Tied closely to the above mentioned issues is the demarcation of the border between the North and the South per the existing boundaries on January 1st, 1956. Predictably and unfortunately, the NCP sees a direct link between the border issue and the broader questions of the continued exploitation of the resources in the South. To wit, The NCP removed the bulk of their forces from areas in greater Equatoria and Bahr ElGhazal, but it has cynically redeployed most of these soldiers in the oil producing regions of greater Upper Nile. This very act manages to violate multiple clauses of the CPA, from the border demarcation provisions, the Security Arrangements Agreement and its Implementation Modalities and the aforementioned wealth sharing agreement. More tragically, it is contrary to spirit of the landmark Machakos Protocol which promulgated the concept of two armies within one country during the 6-year interim period.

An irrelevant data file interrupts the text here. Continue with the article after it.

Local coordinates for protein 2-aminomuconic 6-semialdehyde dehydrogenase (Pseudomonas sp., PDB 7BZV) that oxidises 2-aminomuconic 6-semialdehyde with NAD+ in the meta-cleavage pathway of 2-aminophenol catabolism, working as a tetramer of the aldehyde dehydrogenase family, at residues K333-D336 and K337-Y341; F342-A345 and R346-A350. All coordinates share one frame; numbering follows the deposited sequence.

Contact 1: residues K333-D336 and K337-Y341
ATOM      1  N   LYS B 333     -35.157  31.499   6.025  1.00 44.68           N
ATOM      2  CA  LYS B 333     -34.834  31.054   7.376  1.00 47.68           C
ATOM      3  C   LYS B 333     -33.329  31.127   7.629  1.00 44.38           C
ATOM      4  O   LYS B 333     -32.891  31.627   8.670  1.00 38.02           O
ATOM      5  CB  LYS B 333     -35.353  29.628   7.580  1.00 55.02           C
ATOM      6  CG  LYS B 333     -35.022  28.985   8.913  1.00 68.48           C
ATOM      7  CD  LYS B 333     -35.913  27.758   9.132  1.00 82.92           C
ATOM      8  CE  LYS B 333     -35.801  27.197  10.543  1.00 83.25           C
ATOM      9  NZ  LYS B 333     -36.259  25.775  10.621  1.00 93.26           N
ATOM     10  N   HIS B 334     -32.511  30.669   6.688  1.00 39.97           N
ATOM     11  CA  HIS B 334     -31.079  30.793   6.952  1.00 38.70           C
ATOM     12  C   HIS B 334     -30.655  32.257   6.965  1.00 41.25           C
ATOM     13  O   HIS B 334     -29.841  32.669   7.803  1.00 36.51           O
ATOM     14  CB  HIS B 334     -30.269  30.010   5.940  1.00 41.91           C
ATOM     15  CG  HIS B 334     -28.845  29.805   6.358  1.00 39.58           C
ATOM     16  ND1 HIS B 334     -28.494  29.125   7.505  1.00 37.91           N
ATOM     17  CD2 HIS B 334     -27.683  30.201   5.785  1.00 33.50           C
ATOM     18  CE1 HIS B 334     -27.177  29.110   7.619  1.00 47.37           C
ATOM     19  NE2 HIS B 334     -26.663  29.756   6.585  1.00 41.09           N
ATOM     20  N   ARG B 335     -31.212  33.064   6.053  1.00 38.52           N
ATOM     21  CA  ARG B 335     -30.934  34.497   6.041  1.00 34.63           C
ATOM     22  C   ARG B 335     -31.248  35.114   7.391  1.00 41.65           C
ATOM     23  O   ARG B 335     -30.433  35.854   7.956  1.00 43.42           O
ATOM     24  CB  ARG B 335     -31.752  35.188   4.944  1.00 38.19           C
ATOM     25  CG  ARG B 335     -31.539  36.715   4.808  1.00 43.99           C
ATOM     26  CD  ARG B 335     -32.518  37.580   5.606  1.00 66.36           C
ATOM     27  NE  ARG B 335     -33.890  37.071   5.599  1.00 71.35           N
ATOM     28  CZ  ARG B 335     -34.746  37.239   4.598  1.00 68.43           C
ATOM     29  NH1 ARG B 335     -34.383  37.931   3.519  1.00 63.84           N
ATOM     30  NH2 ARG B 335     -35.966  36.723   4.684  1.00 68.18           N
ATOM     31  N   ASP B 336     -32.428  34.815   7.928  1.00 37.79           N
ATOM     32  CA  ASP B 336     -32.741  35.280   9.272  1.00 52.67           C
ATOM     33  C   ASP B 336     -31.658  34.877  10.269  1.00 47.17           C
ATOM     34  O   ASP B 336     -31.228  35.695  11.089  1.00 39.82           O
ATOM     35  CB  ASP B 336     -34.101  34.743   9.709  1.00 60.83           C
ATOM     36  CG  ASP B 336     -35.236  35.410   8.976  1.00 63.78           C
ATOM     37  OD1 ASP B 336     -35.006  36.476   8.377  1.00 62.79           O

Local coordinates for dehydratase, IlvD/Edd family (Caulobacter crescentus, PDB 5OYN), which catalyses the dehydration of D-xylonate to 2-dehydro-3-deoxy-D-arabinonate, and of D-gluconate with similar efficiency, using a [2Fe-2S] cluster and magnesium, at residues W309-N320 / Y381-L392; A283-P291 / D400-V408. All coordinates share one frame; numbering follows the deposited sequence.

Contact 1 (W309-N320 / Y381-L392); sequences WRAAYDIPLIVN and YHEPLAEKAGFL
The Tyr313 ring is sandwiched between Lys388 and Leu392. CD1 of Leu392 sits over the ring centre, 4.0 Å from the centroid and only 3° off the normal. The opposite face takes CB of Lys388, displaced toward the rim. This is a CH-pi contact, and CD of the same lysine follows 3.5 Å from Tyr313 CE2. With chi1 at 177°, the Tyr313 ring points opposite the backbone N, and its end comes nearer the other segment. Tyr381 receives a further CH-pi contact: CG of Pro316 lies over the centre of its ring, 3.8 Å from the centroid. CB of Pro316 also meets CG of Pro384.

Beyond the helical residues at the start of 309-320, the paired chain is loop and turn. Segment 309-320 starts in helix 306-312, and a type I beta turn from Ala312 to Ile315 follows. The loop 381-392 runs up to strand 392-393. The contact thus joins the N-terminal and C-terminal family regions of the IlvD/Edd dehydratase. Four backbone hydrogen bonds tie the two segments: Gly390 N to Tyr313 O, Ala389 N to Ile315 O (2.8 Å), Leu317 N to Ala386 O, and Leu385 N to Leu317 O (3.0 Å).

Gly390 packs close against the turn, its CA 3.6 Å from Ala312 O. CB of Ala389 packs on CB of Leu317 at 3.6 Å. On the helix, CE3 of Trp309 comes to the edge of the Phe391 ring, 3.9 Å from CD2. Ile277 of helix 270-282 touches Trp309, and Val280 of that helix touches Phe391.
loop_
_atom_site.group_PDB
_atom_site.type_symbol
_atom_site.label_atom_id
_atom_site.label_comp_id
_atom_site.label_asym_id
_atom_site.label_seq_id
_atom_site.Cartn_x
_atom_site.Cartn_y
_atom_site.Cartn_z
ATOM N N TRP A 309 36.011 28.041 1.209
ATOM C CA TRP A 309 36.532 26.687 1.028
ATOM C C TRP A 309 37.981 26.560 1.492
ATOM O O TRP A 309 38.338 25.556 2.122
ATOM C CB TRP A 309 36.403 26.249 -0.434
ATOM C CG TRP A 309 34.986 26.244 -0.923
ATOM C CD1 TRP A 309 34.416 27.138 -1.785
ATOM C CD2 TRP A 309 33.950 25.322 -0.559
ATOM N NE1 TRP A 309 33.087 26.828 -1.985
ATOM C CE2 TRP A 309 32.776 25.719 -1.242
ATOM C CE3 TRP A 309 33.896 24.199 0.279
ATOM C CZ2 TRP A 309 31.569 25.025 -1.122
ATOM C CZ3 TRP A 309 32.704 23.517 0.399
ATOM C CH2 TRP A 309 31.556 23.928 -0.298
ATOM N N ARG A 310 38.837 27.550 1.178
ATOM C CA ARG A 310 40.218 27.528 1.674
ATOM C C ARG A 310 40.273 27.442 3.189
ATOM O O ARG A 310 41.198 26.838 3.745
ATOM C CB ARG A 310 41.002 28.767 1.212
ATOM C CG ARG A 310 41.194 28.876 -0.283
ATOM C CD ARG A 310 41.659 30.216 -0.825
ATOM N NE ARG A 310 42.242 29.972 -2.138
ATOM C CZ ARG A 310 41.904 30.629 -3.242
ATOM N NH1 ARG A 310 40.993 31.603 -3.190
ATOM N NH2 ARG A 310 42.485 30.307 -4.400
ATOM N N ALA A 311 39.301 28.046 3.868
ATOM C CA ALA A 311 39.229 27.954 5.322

Not withstanding the critical items listed above, and they are just some of the graver issues, the CPA carries within its contours the great promise of ushering a democratically transformed Sudan from the ruins of more than two decades of war. The NCP has looked at the agreement and saw within its complete implementation the necessary end result, and that is the long hoped for conclusion of more than 17 years of a despotic one party regime. Their leadership must be commended for pragmatically realizing that the INGAZ regime was untenable as an imposed ruler, and must be phased out as part of a national project of political liberalization. The CPA was reached to achieve what even the NCP conceded was necessary, and that is the establishment of a system that ensured the peaceful and democratic competition for political power. However, that same pragmatism has now cynically reemerged in the form of the NCP backtracking on the basic rights and protections ushered in by the CPA and the Interim National Constitution. Their rationale is that the international and domestic political scene can absorb a certain retrenchment on their part on civil liberties. So they decided it was ok to resort to arresting and indefinitely detaining dissidents and journalist, censoring speech in all its form, and generally finding ways to maintain their police state within the legitimacy of the beleaguered Government of National Unity. In the meantime, they use the apparatus of government to grind down to a crawl all the necessary steps needed for the census and voter registration process to commence.